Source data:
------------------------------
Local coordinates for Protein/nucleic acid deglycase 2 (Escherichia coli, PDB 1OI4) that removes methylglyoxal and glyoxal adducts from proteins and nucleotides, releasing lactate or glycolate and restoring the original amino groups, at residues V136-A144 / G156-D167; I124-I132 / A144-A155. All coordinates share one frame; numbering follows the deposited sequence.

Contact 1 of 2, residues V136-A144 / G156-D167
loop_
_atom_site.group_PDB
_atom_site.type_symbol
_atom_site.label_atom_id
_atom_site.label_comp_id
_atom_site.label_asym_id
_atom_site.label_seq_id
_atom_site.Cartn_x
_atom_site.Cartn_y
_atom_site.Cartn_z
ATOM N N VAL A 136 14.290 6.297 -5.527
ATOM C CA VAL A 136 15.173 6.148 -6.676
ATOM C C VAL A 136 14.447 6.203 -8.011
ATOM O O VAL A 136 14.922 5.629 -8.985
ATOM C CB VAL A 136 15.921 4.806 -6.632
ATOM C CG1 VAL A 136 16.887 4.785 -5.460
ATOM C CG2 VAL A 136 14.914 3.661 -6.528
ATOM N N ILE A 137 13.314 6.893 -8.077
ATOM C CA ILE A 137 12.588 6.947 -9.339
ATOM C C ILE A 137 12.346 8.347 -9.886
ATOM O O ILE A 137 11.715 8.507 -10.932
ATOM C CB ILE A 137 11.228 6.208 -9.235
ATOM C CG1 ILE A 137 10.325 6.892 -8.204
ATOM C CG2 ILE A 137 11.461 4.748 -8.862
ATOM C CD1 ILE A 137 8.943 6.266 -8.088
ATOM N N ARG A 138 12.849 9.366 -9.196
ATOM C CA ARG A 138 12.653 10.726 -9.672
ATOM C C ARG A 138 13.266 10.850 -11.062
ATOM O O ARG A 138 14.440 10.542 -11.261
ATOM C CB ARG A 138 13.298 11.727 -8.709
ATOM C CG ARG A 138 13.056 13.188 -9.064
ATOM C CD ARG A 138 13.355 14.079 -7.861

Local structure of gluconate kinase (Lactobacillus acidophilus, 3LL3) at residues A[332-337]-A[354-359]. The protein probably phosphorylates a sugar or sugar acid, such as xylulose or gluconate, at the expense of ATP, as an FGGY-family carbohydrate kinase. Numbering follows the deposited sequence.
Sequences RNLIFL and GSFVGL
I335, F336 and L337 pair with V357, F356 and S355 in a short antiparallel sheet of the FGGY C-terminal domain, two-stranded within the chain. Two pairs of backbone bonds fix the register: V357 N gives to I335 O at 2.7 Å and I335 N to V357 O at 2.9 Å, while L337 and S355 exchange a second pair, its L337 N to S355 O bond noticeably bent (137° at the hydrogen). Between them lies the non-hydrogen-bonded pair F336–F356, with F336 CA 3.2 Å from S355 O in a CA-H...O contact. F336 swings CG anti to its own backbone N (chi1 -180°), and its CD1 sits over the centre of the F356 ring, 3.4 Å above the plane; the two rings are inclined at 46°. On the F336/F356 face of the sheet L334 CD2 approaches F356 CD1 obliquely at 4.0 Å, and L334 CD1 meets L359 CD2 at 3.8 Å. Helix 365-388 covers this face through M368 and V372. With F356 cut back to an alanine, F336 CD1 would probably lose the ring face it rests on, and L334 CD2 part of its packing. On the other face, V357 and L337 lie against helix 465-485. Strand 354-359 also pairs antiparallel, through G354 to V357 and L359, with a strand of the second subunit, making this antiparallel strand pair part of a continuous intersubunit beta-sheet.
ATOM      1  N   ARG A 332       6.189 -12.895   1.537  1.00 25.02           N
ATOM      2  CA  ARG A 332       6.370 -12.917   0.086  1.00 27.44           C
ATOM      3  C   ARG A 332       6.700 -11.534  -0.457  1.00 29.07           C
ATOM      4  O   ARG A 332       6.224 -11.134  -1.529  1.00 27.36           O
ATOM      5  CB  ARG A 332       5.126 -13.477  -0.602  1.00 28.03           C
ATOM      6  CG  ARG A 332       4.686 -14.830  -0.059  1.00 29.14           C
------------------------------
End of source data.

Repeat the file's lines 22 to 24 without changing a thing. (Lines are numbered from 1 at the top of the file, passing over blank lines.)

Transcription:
ATOM C C ILE A 137 12.346 8.347 -9.886
ATOM O O ILE A 137 11.715 8.507 -10.932
ATOM C CB ILE A 137 11.228 6.208 -9.235